Technological advancements are crafted, fielded, and sold from the vantage point of benefit: How can this make my life better? The origins of three-dimensional (3D) technology are no different. 3D technology targets the mind’s ability to make sense of two different angles of an image, and therefore perceive depth. Earlier models, common in movie theaters and cereal box toys, utilized red and blue lenses to outwit one’s perception of a flat image and project it into 3D images, promising deeper immersive experiences and even “x-ray vision.” More recently, the capacity of 3D technology has expanded, as seen with the recent virtual reality craze in the entertainment field. The ability to use software to create physical objects within 360-degree experiences allows users to not only observe a high-fidelity experience but also actively manipulate projected surroundings. Beyond the entertainment industry, virtual reality has also been utilized to improve educational outcomes1 through real-time 3D visualization of 3D structures, showing great potential for positive impact on student, physician, and patient lives.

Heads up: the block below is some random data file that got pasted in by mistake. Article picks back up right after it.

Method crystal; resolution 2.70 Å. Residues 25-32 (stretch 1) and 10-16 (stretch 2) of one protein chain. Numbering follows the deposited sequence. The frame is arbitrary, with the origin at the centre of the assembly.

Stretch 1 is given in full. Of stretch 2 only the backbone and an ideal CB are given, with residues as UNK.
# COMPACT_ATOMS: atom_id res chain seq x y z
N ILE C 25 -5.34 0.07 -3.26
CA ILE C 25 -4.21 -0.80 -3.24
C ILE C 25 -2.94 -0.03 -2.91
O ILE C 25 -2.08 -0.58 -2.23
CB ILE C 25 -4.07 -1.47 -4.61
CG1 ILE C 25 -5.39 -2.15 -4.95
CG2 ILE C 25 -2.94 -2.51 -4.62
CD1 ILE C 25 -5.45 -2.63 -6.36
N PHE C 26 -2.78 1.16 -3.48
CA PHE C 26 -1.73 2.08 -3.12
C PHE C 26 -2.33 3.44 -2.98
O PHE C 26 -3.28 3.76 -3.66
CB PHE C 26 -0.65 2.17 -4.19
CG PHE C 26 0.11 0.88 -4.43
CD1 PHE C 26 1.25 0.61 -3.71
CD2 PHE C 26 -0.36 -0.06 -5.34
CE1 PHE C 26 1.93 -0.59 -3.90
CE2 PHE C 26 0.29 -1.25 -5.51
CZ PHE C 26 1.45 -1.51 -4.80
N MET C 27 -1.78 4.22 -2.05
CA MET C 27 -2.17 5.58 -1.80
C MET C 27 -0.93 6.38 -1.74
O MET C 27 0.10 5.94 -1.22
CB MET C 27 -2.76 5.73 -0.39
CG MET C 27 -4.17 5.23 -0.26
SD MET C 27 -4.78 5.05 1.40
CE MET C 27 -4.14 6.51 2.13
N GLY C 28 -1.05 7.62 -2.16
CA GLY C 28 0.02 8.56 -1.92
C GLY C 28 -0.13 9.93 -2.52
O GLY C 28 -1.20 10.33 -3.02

August, BS, Ari
"A New Dimension to Offer,"
inSIGHT: Vol. 2:
1, Article 2.
Available at: https://jdc.jefferson.edu/insight/vol2/iss1/2